HIS NAME WAS JIM WILLIAMS.
He was radio’s first serious sales trainer.
Hundreds, maybe thousands, of radio advertising salespeople across America acquired their unshakeable belief in the power of radio advertising from Jim.
By way of introduction, this post is intended for radio advertising sales professionals only. If you’re not one, it’s unlikely you’ll find this post interesting. In fact, you’ll probably be bored stiff. (You can’t say I didn’t warn you.)
Eventually this post and others in the series will migrate to a different website. But for the time being, let me introduce you to a crusty, colorful old Okie, whose dogmatism challenged and changed a generation of radio advertising salespeople, managers, station owners, and by extension the advertisers they served, for good.
The following recording is the introduction to a two-tape training series he dubbed The Smart Call Demo Plan. Jim was adamant about making use of demo tapes, arguably the most important single tool in the radio ad salesperson’s toolkit. Jim’s original week-long “boot camps” and subsequent recorded sales training collections were filled with examples of demos that had been instrumental in closing sales and opening relationships with advertisers. Toward the end of his training career, Jim extracted many of these examples from his larger body of work and compiled them together for concentrated study in The Smart Call Demo Plan.
Before listening to this six-minute presentation, please be forewarned: the quality of the audio isn’t anything to write home about. It wasn’t state-of-the-art even back then.
Frankly, Jim was big on content, not so much on mechanics. When it came to his own advertising to radio stations, he eschewed typesetting, preferring to scrawl with a Sharpie his sales pitch onto a piece of typing paper, then fax the handmade “tacky brochure” (his terminology) to his prospects.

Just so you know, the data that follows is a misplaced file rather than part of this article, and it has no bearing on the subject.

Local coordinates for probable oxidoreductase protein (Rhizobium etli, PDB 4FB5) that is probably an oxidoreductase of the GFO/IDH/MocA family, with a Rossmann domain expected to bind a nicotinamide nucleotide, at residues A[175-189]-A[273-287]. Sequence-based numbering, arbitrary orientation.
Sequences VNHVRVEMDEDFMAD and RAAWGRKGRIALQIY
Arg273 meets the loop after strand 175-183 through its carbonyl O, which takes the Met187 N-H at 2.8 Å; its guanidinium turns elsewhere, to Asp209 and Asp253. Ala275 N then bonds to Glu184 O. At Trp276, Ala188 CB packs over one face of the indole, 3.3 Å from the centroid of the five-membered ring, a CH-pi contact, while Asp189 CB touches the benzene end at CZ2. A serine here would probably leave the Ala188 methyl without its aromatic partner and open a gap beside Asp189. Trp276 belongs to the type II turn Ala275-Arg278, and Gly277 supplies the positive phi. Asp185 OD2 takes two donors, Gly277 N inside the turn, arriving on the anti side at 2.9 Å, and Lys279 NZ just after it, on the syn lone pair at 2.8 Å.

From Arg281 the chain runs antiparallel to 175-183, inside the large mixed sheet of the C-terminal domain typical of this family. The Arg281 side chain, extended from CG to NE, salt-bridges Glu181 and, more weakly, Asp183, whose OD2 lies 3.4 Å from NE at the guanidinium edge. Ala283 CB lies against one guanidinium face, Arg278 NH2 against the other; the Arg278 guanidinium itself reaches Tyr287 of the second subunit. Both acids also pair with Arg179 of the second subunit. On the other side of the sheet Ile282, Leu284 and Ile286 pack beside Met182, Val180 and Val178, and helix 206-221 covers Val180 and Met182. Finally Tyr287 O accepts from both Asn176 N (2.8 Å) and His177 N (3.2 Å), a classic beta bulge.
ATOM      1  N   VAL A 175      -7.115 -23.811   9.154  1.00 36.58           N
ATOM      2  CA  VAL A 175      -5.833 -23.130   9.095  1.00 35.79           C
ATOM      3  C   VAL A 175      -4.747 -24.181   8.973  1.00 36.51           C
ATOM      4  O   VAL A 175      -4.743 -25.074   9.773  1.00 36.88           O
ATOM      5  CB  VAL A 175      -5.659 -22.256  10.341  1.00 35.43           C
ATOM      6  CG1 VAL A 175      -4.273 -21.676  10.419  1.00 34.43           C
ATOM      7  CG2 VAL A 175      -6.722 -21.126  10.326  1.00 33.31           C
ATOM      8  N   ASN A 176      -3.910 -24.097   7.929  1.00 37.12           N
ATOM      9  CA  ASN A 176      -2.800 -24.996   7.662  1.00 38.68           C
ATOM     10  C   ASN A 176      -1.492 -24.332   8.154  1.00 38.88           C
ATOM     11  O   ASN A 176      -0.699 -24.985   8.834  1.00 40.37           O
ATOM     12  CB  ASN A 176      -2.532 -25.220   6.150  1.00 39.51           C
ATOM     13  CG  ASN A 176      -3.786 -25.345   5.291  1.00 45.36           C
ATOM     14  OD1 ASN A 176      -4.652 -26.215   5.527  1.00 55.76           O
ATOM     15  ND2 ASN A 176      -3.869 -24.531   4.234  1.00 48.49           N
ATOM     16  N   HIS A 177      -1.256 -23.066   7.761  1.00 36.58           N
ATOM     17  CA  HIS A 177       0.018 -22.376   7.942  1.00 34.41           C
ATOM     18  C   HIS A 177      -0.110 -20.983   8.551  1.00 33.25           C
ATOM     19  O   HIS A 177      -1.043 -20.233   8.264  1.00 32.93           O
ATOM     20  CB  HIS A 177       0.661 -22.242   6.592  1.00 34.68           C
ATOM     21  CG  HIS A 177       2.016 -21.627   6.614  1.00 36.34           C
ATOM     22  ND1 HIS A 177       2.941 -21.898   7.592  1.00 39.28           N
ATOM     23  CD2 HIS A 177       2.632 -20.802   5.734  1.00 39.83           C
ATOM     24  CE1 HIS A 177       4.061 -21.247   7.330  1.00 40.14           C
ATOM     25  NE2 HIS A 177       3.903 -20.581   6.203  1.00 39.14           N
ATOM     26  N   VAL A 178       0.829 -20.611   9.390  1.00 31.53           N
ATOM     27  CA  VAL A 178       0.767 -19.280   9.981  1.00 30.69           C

So, when it came to recording himself for the present series, he used an inexpensive mic and cassette tape recorder (a technique he urged radio advertising salespeople to emulate in creating many of their own demos), then paid someone to edit and master them. You will hear hiss on the tape, street traffic noise in the background, and will have to put up with occasional distractions. Don’t let these keep you from enjoying and benefiting from Jim’s insights, which are as valuable today as ever.
Cassettes have gone the way of tape reels, broadcast tape cartridges (“carts”) and other obsolete media, giving way to CD-Rs, MP3s, and digital audio downloads. But though technology may change, the principles Jim taught are timeless.
Listen and see if you don’t agree.
Subsequent chapters will be uploaded individually to our company website and linked at Radio Sales Cafe, as we embark on a project we’ve been anticipating for many months – to introduce, and at the same time memorialize Jim Williams and his unique sales training philosophy and techniques to a new generation of radio advertising sales professionals.